8/17/10 Jack, about 70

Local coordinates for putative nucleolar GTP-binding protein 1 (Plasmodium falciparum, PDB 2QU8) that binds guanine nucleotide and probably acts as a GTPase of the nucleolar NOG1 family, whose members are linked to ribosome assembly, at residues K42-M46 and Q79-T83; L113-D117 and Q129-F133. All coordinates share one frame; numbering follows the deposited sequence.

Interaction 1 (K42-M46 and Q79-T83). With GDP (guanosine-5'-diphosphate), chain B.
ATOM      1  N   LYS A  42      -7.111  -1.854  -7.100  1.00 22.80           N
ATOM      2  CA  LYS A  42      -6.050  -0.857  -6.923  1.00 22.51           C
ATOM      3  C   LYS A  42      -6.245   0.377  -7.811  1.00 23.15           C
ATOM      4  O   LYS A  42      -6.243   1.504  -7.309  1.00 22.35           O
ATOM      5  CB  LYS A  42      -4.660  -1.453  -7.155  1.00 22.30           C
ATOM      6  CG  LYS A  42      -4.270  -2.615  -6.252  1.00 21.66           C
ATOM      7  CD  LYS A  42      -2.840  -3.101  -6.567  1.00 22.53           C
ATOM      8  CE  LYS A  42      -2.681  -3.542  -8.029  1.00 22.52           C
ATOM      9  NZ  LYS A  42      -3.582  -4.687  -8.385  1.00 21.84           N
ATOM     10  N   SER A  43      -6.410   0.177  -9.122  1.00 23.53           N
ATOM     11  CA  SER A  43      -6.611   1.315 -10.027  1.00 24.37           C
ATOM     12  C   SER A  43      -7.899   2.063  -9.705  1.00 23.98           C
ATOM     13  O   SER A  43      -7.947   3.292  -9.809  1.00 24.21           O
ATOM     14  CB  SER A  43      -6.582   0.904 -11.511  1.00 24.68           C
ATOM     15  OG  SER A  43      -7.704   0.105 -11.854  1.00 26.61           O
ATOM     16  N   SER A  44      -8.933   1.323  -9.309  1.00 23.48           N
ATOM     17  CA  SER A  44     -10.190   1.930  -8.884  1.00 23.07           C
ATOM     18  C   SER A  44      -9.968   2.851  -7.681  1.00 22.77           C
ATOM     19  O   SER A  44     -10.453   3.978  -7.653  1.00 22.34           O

This morning I went to a park where some parents were watching their sons practice with the catholic high school football team. I asked an older, dignified looking gentleman (Jack) if he had any relatives on the team, and found out he was there to watch his grandson. As we carried on a light-hearted conversation, many people greeted him by name and I could see he was well-respected and highly esteemed within his sphere of influence. I, on the other hand, was not, so I needed to maintain a balance between maintaining my credibility as someone he would continue a conversation with, and sharing the gospel, which can be offensive. I believe the gospel is offensive to proud people who believe in their own goodness, because we have to help them see that compared to God's standard they are not, in fact, good. Yet I think we must do this in a winsome way so that we don't add to the offense with our own prideful or judgmental attitude, whether it is real or falsely perceived by our hearers. In this conversation I feel I maintained that winsome balance in several ways. 1.) I talked about various non-spiritual topics of interest to Jack, both before our spiritual conversation and for short times during as we sometimes got off on a tangent or when other people would greet him and he introduced me to them; 2.) I applied the good person questions to him, but after a certain point of discomfort applied them to myself also, and he could continue to see his own guilt by comparison; 3.) My line of reasoning was logical and made sense to him, and he was intrigued by my questions, even bringing them up to friends who came by; 4.) He could see I was bold in asking him some hard questions, yet not rigid like I was following some sort of script. He knew I truly listened as I responded to his questions and comments; 5.) I was simply planting seeds of truth, not trying to force him to be converted there on the spot. In the end, Jack is another church person to whom I gave a friendly reminder that Jesus died for sinners, not for "good" people.